Elites in most WP member States were bounded by a general perception that “political stability” was synonymous with “regime legitimacy.” Therefore, risks deriving from the diminishing of the former superseded in magnitude menaces to the very existence of the State. Socialist Europe was characterised by “the permanence” of a “legitimation crisis” which was 

due not solely to the fact that the social fantasy of the population preserves the image of an alternative and at the same time exemplary system of authority but also because of the incapability of the ruling strata to elaborate a meaningful and binding formula of self-legitimation and because of the lack of a party internalising and representing it publicly.

(Heller 1982, 62)

In the case of Bulgaria, however, there were some unique factors that blended with the common Marxist framework to produce a unique brand of socialist defence policy. First of all, the BCP had, in fact, to take in to account the location of the country and its neighbours in the broader geopolitical scenery. First of all, the only WP member States with which Bulgaria bordered was Romania. The fact that Romanian foreign policy tended to diverge with sanctions from that of its allies contributed to destabilise the perception of safety at the common border between the two countries.

A) NATO members Greece and Turkey

Bulgaria shared a border with two NATO member (i.e., Greece and Turkey) with both of which it had not only present animosity but also a turbulent past. Last in order of time, the Bulgarian army had to fight border skirmishes with Greece during the civil war in that country. The situation appeared so serious that the new-born organisation for general peace, the United Nations (UN), were compelled to act — the Security Council created a “Commission of Investigation concerning Greek Frontier Incidents”while the General Assembly provided for a “Special Committee on the Balkans.”  (Nachmani 1990b, 500; see also 1990a)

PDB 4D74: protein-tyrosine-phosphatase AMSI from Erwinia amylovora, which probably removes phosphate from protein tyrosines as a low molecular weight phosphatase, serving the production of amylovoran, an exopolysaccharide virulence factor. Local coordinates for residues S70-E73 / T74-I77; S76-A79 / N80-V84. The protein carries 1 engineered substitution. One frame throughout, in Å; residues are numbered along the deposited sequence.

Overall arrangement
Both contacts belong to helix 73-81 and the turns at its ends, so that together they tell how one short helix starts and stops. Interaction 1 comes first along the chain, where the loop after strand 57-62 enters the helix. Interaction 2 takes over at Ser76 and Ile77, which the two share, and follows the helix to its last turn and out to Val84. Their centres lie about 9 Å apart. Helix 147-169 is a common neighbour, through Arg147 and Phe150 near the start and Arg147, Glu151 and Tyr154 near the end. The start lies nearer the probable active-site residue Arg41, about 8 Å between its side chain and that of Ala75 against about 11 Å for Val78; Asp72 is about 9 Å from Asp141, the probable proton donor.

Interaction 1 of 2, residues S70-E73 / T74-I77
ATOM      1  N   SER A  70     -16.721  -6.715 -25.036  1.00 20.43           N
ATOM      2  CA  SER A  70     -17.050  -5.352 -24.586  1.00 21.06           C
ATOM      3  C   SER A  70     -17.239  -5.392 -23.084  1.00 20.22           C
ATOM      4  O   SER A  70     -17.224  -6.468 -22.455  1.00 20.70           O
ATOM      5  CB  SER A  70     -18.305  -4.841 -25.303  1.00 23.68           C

Thus, for little known they may be there is no doubt that there actually were frontier incidents between Bulgaria and Greece in the ‘40s. At the time Greek authorities reclaimed border rectifications with Bulgaria, which attributed the skirmishes to attempts by the Greek army to seize portions of the border. (Luard 1982, 1 [“The Years of Western Domination, 1945-1955”]:119–21).

Bulgarian defence policy is an exception to the tendency of regional powers towards the “pursuit of narrow national interests even at the expense of one’s neighbors” (Simon 1998; quoted in Nenov 2002, 4). It is well known that during the ‘50s Greek-Turkish relations deteriorated significantly. Such a development was the result of multiple interrelated events — mainly the 1955 “September events” with the expulsion of Greeks from Istanbul (cf. Kuyucu 2005) and the Cyprus crisis of 1963–1964.

This latter dispute, in particular, paved to way for a golpe against George Papandreou (10), which put the military in lead of the country. The Regime of the Colonels triggered periodic crises with Turkey, which in turn harboured suspects of a staged Greek-Cypriot unification. The subsequent Turkish invasion of the northern part of the island in 1974 contributed to weaken Greek-Turkish bounds within NATO. That amounted to evident difficulties between a country Bulgaria had fought with after the end of WWII and one which it defined – in spite of WP lexicon – as “main adversary” (Baev 2017, 132). It has to be forgot that the Soviet Union played a not little role in fomenting the civil war in Greece even though “No evidence exists of mercenaries, or foreign ‘volunteers’, although the guerrillas certainly enjoyed various types of assistance from their Balkan communist neighbours.” (Nachmani 1990b, 492) Moreover, it applied pressure over Turkey to gain territorial concessions and freedom to navigate through the Straits. (cf. Hasanli 2011)